We just added the recently released Fall 2011 transfer admissions numbers for some of the top schools in the US (the “2013″ Top 50 National Universities according to US News). These are the stats for students who applied to transfer and start Fall 2011 term.
(US News releases its Top 50 every September, based on information from the previous fall. So these transfer stats for students transferring and starting school Fall 2011 is for the US News Top 50 rankings released September 2012.)
Check it out by clicking here, or by hovering over the “Statistics” tab at the top of the page and clicking on the first option in the dropdown menu.
Additionally – because we love you, obviously – we also put together a table comparing the transfer admissions rates for Fall 2011 and 2010 at the same schools. Click here to check it out, or hover over the “Statistics” menu and click on the second dropdown. It’s one thing to see what a college’s transfer admission rate was in a given year, but it’s also interesting to see how consistent (or not) the admissions rates are over a period of time.
Generally speaking, it looks like the trend of shrinking admissions rates continues this year. Here’s our quick analysis:
Transfer acceptance rates vs. freshman acceptance rates
18 of the 50 schools had higher transfer admissions rates than freshman admissions rates, while 31 of the 50 had lower transfer admissions rates versus freshman admissions (Princeton, which doesn’t take any transfers, is the remaining school).
Fall 2011 applications filed vs. Fall 2010 applications filed
The number of transfer applications filed for the Top 50 that we have data for (48 of the 50 schools) increased by 9%, to 182,729 from 167,498. In other words, about 15,000 more transfer applications for the Top 50 were filed for Fall 2011 versus Fall 2010. We don’t have the numbers for Rensselaer Polytechnic, which wasn’t in the Top 50 last year, so we can’t compare their numbers.
Fall 2011 transfer acceptance rates vs. Fall 2010 transfer acceptance rates
16 of the 50 colleges had their transfer admissions rates increase versus last year, while more schools (32 of the 50) became more selective.
While the number of applications went up 9%, the number of acceptances stayed flat, at 62,615 Fall 2011 versus 62,556 Fall 2010. So, 9% more applications fighting for pretty much the same number of acceptances equals lower transfer acceptance rates overall.
Duke only accepted 26 transfer applicants for Fall 2011 versus 74 the previous year, a 65% drop. Georgetown, Penn, Brandeis, Chicago, and Wake Forest all reduced the number of “yes” letters they sent out by 20% or more.
On the flip side, MIT and Stanford both more than doubled the number of transfer students they accepted versus last year. MIT accepted 44 transfers for Fall 2011 versus 18 for Fall 2010, and Stanford accepted 58 students versus only 25 last year.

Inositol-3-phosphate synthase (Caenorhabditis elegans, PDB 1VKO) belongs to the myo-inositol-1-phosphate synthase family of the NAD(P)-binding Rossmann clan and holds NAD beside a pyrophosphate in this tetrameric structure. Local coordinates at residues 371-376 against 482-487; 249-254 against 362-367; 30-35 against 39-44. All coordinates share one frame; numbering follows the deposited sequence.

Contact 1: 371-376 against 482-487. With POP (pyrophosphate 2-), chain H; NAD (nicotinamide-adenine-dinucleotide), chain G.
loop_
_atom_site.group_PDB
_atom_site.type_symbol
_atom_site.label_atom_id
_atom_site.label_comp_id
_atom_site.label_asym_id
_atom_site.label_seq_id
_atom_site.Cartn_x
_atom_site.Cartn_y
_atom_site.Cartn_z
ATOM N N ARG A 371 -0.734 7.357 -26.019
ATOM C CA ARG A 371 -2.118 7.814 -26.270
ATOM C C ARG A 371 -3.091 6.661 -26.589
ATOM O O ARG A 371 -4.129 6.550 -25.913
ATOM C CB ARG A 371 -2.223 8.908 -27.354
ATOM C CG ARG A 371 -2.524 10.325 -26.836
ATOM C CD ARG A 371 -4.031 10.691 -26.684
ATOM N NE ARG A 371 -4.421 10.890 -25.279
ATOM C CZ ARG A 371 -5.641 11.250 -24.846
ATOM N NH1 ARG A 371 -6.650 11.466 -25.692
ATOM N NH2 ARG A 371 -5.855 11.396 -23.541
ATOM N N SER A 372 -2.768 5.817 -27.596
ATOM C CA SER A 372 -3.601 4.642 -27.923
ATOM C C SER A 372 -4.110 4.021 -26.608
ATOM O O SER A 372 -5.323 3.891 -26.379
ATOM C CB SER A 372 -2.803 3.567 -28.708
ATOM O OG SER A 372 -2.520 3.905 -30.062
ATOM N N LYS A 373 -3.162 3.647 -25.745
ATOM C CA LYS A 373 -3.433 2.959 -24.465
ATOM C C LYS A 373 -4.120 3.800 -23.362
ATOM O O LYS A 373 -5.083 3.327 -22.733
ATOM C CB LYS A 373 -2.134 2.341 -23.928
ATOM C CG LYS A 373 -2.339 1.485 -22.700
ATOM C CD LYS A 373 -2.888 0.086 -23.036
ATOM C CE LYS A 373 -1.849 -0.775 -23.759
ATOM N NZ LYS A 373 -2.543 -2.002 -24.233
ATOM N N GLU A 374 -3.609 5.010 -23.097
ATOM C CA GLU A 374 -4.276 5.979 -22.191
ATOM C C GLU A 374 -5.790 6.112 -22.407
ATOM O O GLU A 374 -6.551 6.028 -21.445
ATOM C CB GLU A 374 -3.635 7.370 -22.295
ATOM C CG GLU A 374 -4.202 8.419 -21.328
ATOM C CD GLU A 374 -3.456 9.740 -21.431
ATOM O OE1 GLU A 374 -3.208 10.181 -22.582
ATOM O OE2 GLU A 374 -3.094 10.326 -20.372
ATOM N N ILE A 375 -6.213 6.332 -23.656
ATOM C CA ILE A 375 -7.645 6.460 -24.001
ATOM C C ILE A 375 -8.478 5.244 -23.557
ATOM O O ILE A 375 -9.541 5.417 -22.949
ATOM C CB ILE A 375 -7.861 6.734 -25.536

The biggest change: transfer applications to Harvard more than doubled
Looking at the biggest changes, the number of people applying to transfer to Harvard more than doubled to 1,486 from 612 the previous year. We’re guessing this is because Harvard just re-initiated its transfer program last year, and it takes a little while for the word to get out.
Conclusion: transfer rates move a lot so apply to several schools
We think the key piece of information here is that transfer admissions rates fluctuate a lot more than freshman admissions rates. This is mainly because transfer space varies a lot each year depending on the spaces available given each colleges’ development plans and their own dropout/transfer out rates.
Based on that information, two important takeaways:
(1) Don’t let a single year’s acceptance numbers determine whether or not you apply to a school. Do the best you can, and if you’re a competitive applicant, you have good reasons for transferring, and you want to go the school, apply. You really don’t know if they’ll have more space or less space next year, and you don’t know how many students you’ll be competing against for those spaces.
(2) If you’re really interested in transferring, apply to several schools. For example, maybe you think you’re the perfect fit for X University, your top choice. And maybe you are, but unfortunately it turns out they just don’t have any space this year. You should’ve also applied to Y University, which is almost as good a fit, and which happens to have plenty of space due to a housing initiative they just started.
Overall, just use the stats as a metric to get a roundabout sense of how hard it may be to transfer to a particular school. Either way, if you have a good profile for a school and have good reason to transfer to it (such as any of the many successful real stories mentioned in the book), the stats shouldn’t affect your approach too much either way.
Question of the Day: Do you see any interesting patterns in the stats? Surprised that a particular school has a particular transfer admissions rate? Intrigued that a certain college’s transfer admissions rate changed so much? Let us know in the comments! We plan on following up with some of the schools to better understand their particular policies toward transfer admissions.